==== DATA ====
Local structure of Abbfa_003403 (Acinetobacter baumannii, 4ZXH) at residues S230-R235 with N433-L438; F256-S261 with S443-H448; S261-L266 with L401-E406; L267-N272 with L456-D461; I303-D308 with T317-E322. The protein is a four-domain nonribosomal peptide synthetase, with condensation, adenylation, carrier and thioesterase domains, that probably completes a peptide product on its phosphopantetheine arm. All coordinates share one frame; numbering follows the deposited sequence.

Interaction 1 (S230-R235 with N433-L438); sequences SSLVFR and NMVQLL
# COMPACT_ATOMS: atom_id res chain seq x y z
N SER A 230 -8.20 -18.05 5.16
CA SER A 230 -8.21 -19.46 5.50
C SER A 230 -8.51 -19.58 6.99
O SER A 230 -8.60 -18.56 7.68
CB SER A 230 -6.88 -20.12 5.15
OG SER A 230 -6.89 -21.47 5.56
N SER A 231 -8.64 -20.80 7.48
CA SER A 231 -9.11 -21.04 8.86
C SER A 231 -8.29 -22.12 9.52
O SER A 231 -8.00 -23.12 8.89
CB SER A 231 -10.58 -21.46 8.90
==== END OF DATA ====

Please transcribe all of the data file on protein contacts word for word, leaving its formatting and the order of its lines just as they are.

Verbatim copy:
Local structure of Abbfa_003403 (Acinetobacter baumannii, 4ZXH) at residues S230-R235 with N433-L438; F256-S261 with S443-H448; S261-L266 with L401-E406; L267-N272 with L456-D461; I303-D308 with T317-E322. The protein is a four-domain nonribosomal peptide synthetase, with condensation, adenylation, carrier and thioesterase domains, that probably completes a peptide product on its phosphopantetheine arm. All coordinates share one frame; numbering follows the deposited sequence.

Interaction 1 (S230-R235 with N433-L438); sequences SSLVFR and NMVQLL
# COMPACT_ATOMS: atom_id res chain seq x y z
N SER A 230 -8.20 -18.05 5.16
CA SER A 230 -8.21 -19.46 5.50
C SER A 230 -8.51 -19.58 6.99
O SER A 230 -8.60 -18.56 7.68
CB SER A 230 -6.88 -20.12 5.15
OG SER A 230 -6.89 -21.47 5.56
N SER A 231 -8.64 -20.80 7.48
CA SER A 231 -9.11 -21.04 8.86
C SER A 231 -8.29 -22.12 9.52
O SER A 231 -8.00 -23.12 8.89
CB SER A 231 -10.58 -21.46 8.90